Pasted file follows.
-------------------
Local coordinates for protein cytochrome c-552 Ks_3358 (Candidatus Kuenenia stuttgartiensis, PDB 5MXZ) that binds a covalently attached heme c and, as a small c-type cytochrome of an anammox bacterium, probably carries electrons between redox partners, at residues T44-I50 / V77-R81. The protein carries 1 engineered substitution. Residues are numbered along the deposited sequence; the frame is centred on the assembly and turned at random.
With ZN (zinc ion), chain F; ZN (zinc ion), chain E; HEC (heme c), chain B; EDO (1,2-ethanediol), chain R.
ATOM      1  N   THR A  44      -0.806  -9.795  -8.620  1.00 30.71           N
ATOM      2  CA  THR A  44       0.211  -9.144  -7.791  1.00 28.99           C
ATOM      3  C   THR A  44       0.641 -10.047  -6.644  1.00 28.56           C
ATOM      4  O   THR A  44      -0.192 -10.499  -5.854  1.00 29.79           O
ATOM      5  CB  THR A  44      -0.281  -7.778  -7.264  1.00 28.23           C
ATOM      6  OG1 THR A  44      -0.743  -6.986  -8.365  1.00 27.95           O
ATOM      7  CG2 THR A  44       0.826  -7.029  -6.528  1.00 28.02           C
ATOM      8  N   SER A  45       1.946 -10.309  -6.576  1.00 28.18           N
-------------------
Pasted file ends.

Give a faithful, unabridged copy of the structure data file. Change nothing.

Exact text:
Local coordinates for protein cytochrome c-552 Ks_3358 (Candidatus Kuenenia stuttgartiensis, PDB 5MXZ) that binds a covalently attached heme c and, as a small c-type cytochrome of an anammox bacterium, probably carries electrons between redox partners, at residues T44-I50 / V77-R81. The protein carries 1 engineered substitution. Residues are numbered along the deposited sequence; the frame is centred on the assembly and turned at random.
With ZN (zinc ion), chain F; ZN (zinc ion), chain E; HEC (heme c), chain B; EDO (1,2-ethanediol), chain R.
ATOM      1  N   THR A  44      -0.806  -9.795  -8.620  1.00 30.71           N
ATOM      2  CA  THR A  44       0.211  -9.144  -7.791  1.00 28.99           C
ATOM      3  C   THR A  44       0.641 -10.047  -6.644  1.00 28.56           C
ATOM      4  O   THR A  44      -0.192 -10.499  -5.854  1.00 29.79           O
ATOM      5  CB  THR A  44      -0.281  -7.778  -7.264  1.00 28.23           C
ATOM      6  OG1 THR A  44      -0.743  -6.986  -8.365  1.00 27.95           O
ATOM      7  CG2 THR A  44       0.826  -7.029  -6.528  1.00 28.02           C
ATOM      8  N   SER A  45       1.946 -10.309  -6.576  1.00 28.18           N